EDITORIAL - Promoting a human rights culture
none (The Philippine Star) - December 10, 2019 - 12:00am

There was one noteworthy detail during the 19-day stint of Vice President Leni Robredo as anti-drug czar last month: as confirmed by the Philippine National Police, there was not a single case of death resulting from “nanlaban” or the suspect resisting arrest anywhere in the country.

Officials of the PNP and Philippine Drug Enforcement Agency have stressed that nanlaban deaths have in fact been abating for some time now, as anti-drug units shift their focus from street pushers to high-value traffickers.

Such killings by police have again been reported in recent days, but the cases are dramatically lower. This should be a piece of good news as the country joins the international community in observing World Human Rights Day today.

The special day is the culmination of the yearlong commemoration of the 70th anniversary of the day in 1948 when the United Nations General Assembly adopted the Universal Declaration of Human Rights. The declaration was proclaimed by the assembly as the “common standard of achievement for all peoples and all nations” – with everyone enjoying inalienable rights regardless of race, sex, color, religion, language, political or other opinion, national or social origin, property, birth or other status.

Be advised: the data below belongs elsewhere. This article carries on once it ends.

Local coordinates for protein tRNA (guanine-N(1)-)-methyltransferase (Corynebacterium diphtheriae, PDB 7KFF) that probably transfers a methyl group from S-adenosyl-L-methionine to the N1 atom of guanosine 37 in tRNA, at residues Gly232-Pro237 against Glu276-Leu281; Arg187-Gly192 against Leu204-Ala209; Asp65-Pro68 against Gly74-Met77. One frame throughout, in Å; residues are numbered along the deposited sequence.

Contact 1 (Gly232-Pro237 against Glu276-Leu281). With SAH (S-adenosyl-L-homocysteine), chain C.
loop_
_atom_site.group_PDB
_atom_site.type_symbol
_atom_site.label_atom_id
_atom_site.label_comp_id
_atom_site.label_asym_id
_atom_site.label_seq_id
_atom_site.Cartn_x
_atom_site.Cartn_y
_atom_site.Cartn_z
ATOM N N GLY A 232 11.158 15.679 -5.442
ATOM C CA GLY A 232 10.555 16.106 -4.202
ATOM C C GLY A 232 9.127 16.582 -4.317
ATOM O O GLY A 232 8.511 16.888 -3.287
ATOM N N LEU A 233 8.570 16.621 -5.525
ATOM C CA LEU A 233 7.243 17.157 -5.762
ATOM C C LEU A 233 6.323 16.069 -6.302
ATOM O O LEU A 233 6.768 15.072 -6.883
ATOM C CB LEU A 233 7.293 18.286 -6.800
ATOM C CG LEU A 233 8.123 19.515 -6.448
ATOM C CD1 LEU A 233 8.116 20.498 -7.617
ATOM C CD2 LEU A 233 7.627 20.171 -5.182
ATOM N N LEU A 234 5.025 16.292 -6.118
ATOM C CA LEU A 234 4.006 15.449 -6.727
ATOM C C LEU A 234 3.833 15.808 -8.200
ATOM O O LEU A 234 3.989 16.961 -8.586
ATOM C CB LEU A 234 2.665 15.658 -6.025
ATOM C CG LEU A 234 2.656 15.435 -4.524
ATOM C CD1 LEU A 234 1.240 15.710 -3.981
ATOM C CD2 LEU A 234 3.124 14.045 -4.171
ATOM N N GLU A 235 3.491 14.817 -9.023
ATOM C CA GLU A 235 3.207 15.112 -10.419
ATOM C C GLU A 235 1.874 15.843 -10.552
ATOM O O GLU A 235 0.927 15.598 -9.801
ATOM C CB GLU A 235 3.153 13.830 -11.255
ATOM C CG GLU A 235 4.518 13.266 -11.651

For 2019, the theme of this special day is “The Year of Indigenous Languages: Promoting and Deepening a Human Rights Culture.” In the Philippines, this takes the form not only of preserving the many indigenous languages, but also promoting the welfare of indigenous communities. A number of these communities face challenging circumstances arising from development programs and armed conflict.

Although a democracy, the Philippines is a focus of concern among global rights advocates. Last year, New York-based Human Rights Watch in its country report declared that there is a “human rights crisis” in the Philippines – due mostly to the violent war on drugs, the arrest or criminal indictment of government critics and killings of journalists.

President Duterte has often argued that his principal concern is the human rights of crime victims and the protection of law-abiding people. Like several other Asian leaders, he also stresses the importance of economic rights – freedom from poverty, which he says is a focus of his administration.

Those in charge of his most controversial campaign appear to be heeding concerns raised by human rights groups. There is still more to be done, however, as the country pursues the principles embodied in the Universal Declaration of Human Rights.

HUMAN RIGHTS LENI ROBREDO
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